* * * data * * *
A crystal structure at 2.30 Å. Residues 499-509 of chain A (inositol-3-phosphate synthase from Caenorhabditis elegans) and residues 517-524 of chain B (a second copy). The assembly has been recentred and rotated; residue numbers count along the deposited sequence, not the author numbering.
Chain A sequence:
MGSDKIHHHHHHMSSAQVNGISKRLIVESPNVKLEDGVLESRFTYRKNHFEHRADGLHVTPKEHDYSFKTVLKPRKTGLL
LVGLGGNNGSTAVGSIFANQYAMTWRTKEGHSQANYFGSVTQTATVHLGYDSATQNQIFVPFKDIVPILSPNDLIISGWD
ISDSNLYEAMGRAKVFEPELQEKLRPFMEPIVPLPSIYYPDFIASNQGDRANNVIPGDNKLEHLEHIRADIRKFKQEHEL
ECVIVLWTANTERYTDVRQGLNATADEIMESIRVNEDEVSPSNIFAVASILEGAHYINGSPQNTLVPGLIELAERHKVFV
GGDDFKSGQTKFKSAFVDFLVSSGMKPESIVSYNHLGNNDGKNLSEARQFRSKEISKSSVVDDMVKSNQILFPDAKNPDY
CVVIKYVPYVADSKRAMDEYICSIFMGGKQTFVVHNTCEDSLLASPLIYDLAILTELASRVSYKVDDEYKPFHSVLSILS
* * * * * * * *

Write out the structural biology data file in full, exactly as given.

A crystal structure at 2.30 Å. Residues 499-509 of chain A (inositol-3-phosphate synthase from Caenorhabditis elegans) and residues 517-524 of chain B (a second copy). The assembly has been recentred and rotated; residue numbers count along the deposited sequence, not the author numbering.
Chain A sequence:
MGSDKIHHHHHHMSSAQVNGISKRLIVESPNVKLEDGVLESRFTYRKNHFEHRADGLHVTPKEHDYSFKTVLKPRKTGLL
LVGLGGNNGSTAVGSIFANQYAMTWRTKEGHSQANYFGSVTQTATVHLGYDSATQNQIFVPFKDIVPILSPNDLIISGWD
ISDSNLYEAMGRAKVFEPELQEKLRPFMEPIVPLPSIYYPDFIASNQGDRANNVIPGDNKLEHLEHIRADIRKFKQEHEL
ECVIVLWTANTERYTDVRQGLNATADEIMESIRVNEDEVSPSNIFAVASILEGAHYINGSPQNTLVPGLIELAERHKVFV
GGDDFKSGQTKFKSAFVDFLVSSGMKPESIVSYNHLGNNDGKNLSEARQFRSKEISKSSVVDDMVKSNQILFPDAKNPDY
CVVIKYVPYVADSKRAMDEYICSIFMGGKQTFVVHNTCEDSLLASPLIYDLAILTELASRVSYKVDDEYKPFHSVLSILS